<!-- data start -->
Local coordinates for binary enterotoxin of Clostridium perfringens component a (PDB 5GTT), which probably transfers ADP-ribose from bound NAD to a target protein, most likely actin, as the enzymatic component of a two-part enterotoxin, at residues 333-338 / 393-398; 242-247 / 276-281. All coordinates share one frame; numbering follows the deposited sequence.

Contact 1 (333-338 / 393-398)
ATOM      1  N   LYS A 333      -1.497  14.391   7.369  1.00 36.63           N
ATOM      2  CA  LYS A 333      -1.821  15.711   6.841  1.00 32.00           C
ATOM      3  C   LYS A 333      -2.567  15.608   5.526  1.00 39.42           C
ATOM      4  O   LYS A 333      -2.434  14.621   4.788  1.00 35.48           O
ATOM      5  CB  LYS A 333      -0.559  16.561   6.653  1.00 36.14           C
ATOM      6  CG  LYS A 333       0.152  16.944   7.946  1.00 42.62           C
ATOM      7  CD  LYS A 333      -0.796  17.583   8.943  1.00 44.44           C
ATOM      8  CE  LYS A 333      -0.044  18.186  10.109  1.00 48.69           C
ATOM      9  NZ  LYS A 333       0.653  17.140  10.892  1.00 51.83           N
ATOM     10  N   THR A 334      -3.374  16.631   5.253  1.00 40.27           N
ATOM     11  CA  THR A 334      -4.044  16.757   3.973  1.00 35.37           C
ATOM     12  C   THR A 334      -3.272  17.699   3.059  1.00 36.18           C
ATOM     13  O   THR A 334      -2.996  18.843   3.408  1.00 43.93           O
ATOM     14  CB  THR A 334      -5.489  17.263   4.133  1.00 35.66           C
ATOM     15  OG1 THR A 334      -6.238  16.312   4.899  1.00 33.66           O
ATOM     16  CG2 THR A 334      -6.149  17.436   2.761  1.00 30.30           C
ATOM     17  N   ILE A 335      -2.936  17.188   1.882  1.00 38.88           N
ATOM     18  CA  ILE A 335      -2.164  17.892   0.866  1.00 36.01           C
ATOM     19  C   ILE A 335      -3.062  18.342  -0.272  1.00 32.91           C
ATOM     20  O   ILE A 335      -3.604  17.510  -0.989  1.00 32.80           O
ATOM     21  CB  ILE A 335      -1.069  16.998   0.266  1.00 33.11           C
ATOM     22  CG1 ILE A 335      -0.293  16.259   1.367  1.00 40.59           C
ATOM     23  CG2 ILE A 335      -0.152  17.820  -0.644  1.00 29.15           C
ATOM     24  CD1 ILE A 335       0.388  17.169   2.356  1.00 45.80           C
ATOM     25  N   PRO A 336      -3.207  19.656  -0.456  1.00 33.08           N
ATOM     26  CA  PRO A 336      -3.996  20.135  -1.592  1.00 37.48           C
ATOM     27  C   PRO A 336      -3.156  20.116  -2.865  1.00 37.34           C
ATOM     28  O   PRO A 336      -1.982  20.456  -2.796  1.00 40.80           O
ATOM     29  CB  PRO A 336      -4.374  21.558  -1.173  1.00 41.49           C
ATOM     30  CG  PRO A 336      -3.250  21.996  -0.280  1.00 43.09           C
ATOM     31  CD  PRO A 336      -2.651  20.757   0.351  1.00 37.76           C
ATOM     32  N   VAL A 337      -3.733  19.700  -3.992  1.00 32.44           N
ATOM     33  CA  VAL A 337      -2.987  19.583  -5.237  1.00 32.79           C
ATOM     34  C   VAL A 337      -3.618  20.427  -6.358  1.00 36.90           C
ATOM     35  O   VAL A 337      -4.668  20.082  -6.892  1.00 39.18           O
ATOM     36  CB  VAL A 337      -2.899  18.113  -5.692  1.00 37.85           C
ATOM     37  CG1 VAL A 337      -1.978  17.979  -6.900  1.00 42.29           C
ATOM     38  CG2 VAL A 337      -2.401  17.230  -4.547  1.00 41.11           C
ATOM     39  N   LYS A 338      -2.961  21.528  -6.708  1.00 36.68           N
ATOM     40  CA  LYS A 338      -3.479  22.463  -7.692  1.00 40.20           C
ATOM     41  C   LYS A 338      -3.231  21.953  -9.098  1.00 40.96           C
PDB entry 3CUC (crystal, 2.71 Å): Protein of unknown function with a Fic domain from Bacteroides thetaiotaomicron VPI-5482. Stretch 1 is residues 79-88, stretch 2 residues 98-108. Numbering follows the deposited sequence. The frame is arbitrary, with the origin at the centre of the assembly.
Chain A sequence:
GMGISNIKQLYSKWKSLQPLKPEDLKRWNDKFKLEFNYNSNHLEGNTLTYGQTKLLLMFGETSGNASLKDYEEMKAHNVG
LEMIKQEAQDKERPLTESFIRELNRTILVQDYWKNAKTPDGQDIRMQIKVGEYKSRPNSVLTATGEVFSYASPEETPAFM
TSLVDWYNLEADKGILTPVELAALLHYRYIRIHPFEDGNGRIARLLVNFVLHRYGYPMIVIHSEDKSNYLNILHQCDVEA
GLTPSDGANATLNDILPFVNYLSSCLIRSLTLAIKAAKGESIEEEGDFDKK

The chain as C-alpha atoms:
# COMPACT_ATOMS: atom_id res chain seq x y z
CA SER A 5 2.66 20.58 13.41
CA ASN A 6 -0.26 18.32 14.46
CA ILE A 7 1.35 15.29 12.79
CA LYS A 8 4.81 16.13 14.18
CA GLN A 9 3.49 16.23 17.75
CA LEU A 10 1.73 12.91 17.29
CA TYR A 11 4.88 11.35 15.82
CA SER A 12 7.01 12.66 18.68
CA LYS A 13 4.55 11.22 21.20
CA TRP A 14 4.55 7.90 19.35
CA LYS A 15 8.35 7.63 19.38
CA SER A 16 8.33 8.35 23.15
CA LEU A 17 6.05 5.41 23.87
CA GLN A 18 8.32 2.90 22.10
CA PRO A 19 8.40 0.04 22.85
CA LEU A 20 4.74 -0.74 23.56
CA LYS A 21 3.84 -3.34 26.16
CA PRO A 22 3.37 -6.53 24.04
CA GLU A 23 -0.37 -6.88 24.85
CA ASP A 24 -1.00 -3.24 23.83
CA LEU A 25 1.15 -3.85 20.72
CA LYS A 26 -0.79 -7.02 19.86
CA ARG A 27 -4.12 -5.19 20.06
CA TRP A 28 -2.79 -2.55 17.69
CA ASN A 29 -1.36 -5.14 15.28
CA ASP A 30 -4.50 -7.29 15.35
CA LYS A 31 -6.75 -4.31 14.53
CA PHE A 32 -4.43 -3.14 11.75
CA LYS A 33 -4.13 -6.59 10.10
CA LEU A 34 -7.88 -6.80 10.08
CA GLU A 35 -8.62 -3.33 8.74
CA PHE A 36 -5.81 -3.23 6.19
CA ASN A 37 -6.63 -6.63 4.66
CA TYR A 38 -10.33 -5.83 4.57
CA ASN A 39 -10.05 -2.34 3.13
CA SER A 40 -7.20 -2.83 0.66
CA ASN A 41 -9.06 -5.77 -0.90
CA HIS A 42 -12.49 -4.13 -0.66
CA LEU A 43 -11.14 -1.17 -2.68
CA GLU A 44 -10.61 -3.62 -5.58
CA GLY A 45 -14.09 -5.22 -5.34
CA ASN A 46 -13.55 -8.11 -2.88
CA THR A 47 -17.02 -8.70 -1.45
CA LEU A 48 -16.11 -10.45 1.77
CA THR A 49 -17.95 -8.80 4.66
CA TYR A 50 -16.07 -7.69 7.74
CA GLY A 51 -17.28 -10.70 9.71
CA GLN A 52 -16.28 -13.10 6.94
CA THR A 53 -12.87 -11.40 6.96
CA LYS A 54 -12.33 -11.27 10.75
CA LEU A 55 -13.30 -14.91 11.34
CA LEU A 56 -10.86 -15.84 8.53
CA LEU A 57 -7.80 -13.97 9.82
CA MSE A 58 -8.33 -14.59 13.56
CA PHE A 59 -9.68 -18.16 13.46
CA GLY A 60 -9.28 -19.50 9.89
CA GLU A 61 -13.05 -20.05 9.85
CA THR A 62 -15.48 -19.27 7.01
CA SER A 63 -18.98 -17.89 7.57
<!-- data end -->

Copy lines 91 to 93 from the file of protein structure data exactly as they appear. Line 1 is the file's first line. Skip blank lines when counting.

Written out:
CA GLU A 44 -10.61 -3.62 -5.58
CA GLY A 45 -14.09 -5.22 -5.34
CA ASN A 46 -13.55 -8.11 -2.88